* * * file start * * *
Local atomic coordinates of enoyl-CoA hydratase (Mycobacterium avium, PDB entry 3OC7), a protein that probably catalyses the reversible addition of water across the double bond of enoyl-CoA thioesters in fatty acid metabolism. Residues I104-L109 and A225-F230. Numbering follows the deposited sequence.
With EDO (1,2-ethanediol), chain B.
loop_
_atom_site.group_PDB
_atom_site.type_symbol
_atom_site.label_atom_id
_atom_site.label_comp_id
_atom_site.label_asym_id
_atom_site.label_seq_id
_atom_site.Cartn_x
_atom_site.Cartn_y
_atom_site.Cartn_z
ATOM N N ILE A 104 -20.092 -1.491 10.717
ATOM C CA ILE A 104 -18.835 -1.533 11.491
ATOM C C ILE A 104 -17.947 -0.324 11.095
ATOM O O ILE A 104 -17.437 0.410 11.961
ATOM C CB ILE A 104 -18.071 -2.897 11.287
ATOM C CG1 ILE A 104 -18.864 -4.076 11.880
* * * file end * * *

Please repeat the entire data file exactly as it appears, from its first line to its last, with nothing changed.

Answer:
Local atomic coordinates of enoyl-CoA hydratase (Mycobacterium avium, PDB entry 3OC7), a protein that probably catalyses the reversible addition of water across the double bond of enoyl-CoA thioesters in fatty acid metabolism. Residues I104-L109 and A225-F230. Numbering follows the deposited sequence.
With EDO (1,2-ethanediol), chain B.
loop_
_atom_site.group_PDB
_atom_site.type_symbol
_atom_site.label_atom_id
_atom_site.label_comp_id
_atom_site.label_asym_id
_atom_site.label_seq_id
_atom_site.Cartn_x
_atom_site.Cartn_y
_atom_site.Cartn_z
ATOM N N ILE A 104 -20.092 -1.491 10.717
ATOM C CA ILE A 104 -18.835 -1.533 11.491
ATOM C C ILE A 104 -17.947 -0.324 11.095
ATOM O O ILE A 104 -17.437 0.410 11.961
ATOM C CB ILE A 104 -18.071 -2.897 11.287
ATOM C CG1 ILE A 104 -18.864 -4.076 11.880